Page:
The Day of the Dead



The Day of the Dead

The Day of the Dead, also called  El Día de los Muertos, is a Latin-American celebration to honor and remember departed loved ones (people we loved who passed away).
It starts on October 31 and ends November 2.

November 1 is known as El Día de los Angelítos when children are celebrated and remembered. November 2 is El Día de los Muertos when adults are honored and remembered.
It is important to note that this celebration is closely tied to Christianity as many Latin-Americans who celebrate this holiday are Catholic.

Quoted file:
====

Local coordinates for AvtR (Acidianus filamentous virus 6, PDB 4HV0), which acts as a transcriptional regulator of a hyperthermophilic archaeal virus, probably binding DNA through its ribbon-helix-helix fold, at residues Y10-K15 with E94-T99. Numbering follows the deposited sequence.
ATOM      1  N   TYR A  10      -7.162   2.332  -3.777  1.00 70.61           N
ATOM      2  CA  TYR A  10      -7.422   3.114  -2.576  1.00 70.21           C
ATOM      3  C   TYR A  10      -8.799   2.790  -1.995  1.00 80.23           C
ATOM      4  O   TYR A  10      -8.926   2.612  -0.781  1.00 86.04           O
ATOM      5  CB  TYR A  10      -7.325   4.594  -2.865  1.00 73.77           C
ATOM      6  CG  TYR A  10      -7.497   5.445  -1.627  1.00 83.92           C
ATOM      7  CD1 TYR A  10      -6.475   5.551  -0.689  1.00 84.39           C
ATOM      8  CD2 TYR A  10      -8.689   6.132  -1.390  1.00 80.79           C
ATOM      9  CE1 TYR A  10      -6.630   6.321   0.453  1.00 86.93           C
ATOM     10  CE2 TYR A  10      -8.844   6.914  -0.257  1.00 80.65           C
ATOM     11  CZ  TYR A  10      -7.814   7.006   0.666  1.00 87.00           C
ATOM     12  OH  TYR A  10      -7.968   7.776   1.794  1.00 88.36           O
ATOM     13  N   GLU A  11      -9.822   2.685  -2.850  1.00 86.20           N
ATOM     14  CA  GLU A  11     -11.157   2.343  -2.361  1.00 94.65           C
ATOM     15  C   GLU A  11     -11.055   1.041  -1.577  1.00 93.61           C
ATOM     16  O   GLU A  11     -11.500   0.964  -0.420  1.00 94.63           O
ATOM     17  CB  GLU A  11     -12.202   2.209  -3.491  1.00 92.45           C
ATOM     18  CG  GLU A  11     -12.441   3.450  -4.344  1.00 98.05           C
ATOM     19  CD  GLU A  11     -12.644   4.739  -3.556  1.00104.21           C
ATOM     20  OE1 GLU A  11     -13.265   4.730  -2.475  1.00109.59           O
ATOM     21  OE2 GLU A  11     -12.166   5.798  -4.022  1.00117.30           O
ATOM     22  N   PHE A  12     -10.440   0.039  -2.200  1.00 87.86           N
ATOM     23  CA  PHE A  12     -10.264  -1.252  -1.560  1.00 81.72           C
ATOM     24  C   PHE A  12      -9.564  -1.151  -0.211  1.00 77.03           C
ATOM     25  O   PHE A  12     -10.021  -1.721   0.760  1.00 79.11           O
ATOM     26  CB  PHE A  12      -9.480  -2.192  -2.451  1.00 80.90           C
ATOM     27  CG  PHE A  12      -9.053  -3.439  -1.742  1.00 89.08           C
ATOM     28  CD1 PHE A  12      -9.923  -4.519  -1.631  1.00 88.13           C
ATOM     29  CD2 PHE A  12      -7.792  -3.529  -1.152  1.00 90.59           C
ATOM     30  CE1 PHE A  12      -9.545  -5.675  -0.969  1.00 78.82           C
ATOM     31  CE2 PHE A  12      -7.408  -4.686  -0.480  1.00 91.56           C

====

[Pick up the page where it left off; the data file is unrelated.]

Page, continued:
Many traditions are shared by every family that participates in this holiday. Some families will develop customs unique to themselves.


Some common traditions associated with this celebration are:

1. Ofrendas  which are altars  with pictures and offerings for the dead.

2. Sugar Skulls which represent death and the sweetness of life.

3. Calacas which are skeletons and representations of death.

4. Cempazúchitl which is a type of marigold (flower).

5. White and Purple (for grief) candles as the flames mean hope and faith.

6. Sometimes, people will throw massive parties in cemeteries to celebrate. They will clean up the gravemarkers and plots, set up ofrendas, and spend the evening celebrating with food, family, and music.

7. Some towns will have parades as well.

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